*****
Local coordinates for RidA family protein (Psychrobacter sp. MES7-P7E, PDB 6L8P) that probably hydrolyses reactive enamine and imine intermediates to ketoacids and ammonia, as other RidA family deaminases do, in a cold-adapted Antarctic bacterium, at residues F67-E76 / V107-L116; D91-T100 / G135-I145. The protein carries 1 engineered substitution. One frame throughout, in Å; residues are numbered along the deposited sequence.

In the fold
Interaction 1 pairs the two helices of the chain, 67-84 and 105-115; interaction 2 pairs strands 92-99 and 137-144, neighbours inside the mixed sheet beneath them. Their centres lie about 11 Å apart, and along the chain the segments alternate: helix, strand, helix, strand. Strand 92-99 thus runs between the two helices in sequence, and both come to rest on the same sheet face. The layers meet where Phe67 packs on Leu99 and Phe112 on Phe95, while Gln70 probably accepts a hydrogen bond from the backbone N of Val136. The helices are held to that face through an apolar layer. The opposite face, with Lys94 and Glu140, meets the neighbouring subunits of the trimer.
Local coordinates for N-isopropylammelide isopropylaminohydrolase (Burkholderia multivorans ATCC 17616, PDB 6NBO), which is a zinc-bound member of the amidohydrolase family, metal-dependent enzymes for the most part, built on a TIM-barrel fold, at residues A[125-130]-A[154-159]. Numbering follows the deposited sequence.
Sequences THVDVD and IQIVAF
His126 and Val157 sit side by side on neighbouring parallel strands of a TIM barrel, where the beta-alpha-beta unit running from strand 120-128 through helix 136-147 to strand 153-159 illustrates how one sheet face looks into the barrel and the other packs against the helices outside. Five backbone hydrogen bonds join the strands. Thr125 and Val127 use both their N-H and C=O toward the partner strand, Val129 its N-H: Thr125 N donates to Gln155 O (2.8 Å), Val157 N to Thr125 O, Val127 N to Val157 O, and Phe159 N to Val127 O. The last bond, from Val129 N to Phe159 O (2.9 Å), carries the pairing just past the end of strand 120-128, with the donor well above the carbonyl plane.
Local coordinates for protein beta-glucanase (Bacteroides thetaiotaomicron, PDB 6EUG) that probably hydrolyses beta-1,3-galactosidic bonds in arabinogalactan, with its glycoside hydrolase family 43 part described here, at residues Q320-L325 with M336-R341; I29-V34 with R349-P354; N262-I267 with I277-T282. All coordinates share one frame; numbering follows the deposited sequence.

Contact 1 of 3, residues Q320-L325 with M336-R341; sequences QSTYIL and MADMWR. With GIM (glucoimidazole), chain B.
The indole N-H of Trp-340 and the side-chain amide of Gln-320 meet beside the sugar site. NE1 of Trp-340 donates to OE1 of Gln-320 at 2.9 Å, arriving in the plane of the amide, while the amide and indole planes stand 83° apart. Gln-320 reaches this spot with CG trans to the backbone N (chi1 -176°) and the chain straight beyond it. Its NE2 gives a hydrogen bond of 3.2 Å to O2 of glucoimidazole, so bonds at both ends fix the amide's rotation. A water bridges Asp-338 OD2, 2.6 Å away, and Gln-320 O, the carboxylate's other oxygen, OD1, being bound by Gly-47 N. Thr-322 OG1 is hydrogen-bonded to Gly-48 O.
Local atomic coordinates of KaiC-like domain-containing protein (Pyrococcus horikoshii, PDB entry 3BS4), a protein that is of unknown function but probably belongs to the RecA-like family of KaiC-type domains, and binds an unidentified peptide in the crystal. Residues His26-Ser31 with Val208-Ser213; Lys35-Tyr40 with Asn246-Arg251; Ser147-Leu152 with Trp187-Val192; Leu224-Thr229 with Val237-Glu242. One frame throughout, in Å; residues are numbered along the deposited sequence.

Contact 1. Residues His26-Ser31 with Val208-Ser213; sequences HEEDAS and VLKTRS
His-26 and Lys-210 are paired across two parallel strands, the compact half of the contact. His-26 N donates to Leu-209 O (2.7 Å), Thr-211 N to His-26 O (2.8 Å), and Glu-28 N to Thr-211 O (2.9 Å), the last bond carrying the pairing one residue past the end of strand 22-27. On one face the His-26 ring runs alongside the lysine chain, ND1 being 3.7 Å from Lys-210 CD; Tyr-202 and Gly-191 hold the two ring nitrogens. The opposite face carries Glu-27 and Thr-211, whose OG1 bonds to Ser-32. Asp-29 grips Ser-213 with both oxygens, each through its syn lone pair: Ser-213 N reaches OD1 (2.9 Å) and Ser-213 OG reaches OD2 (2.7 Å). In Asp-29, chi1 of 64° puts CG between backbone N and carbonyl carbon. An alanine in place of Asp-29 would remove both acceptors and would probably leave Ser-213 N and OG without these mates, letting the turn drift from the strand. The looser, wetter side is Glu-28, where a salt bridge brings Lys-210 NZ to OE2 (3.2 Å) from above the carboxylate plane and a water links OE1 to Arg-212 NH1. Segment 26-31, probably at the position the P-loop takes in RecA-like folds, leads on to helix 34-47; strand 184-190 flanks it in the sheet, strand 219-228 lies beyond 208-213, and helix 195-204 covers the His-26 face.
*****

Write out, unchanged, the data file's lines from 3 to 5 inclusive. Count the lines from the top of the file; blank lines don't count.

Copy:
Interaction 1 pairs the two helices of the chain, 67-84 and 105-115; interaction 2 pairs strands 92-99 and 137-144, neighbours inside the mixed sheet beneath them. Their centres lie about 11 Å apart, and along the chain the segments alternate: helix, strand, helix, strand. Strand 92-99 thus runs between the two helices in sequence, and both come to rest on the same sheet face. The layers meet where Phe67 packs on Leu99 and Phe112 on Phe95, while Gln70 probably accepts a hydrogen bond from the backbone N of Val136. The helices are held to that face through an apolar layer. The opposite face, with Lys94 and Glu140, meets the neighbouring subunits of the trimer.
Local coordinates for N-isopropylammelide isopropylaminohydrolase (Burkholderia multivorans ATCC 17616, PDB 6NBO), which is a zinc-bound member of the amidohydrolase family, metal-dependent enzymes for the most part, built on a TIM-barrel fold, at residues A[125-130]-A[154-159]. Numbering follows the deposited sequence.
Sequences THVDVD and IQIVAF